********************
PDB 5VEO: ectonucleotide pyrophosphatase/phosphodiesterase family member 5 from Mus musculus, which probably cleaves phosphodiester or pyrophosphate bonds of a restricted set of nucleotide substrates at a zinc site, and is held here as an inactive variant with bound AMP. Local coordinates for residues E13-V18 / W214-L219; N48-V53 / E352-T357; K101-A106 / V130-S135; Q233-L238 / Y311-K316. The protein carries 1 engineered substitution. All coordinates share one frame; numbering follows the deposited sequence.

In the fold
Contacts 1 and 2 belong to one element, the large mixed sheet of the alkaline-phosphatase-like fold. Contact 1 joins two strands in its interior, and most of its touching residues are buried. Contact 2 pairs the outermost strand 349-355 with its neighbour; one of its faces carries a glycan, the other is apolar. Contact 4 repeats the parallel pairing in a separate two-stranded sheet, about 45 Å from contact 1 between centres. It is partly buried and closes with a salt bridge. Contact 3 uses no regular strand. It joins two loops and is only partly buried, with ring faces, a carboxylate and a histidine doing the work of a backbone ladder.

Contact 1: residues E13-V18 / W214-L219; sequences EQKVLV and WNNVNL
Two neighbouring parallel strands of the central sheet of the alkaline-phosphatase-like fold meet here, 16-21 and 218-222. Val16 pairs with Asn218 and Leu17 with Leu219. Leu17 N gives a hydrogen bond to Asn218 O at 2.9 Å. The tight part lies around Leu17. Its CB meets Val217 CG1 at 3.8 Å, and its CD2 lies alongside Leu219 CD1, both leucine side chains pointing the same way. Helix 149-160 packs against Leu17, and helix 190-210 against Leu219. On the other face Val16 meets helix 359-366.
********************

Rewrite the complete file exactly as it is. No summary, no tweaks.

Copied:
PDB 5VEO: ectonucleotide pyrophosphatase/phosphodiesterase family member 5 from Mus musculus, which probably cleaves phosphodiester or pyrophosphate bonds of a restricted set of nucleotide substrates at a zinc site, and is held here as an inactive variant with bound AMP. Local coordinates for residues E13-V18 / W214-L219; N48-V53 / E352-T357; K101-A106 / V130-S135; Q233-L238 / Y311-K316. The protein carries 1 engineered substitution. All coordinates share one frame; numbering follows the deposited sequence.

In the fold
Contacts 1 and 2 belong to one element, the large mixed sheet of the alkaline-phosphatase-like fold. Contact 1 joins two strands in its interior, and most of its touching residues are buried. Contact 2 pairs the outermost strand 349-355 with its neighbour; one of its faces carries a glycan, the other is apolar. Contact 4 repeats the parallel pairing in a separate two-stranded sheet, about 45 Å from contact 1 between centres. It is partly buried and closes with a salt bridge. Contact 3 uses no regular strand. It joins two loops and is only partly buried, with ring faces, a carboxylate and a histidine doing the work of a backbone ladder.

Contact 1: residues E13-V18 / W214-L219; sequences EQKVLV and WNNVNL
Two neighbouring parallel strands of the central sheet of the alkaline-phosphatase-like fold meet here, 16-21 and 218-222. Val16 pairs with Asn218 and Leu17 with Leu219. Leu17 N gives a hydrogen bond to Asn218 O at 2.9 Å. The tight part lies around Leu17. Its CB meets Val217 CG1 at 3.8 Å, and its CD2 lies alongside Leu219 CD1, both leucine side chains pointing the same way. Helix 149-160 packs against Leu17, and helix 190-210 against Leu219. On the other face Val16 meets helix 359-366.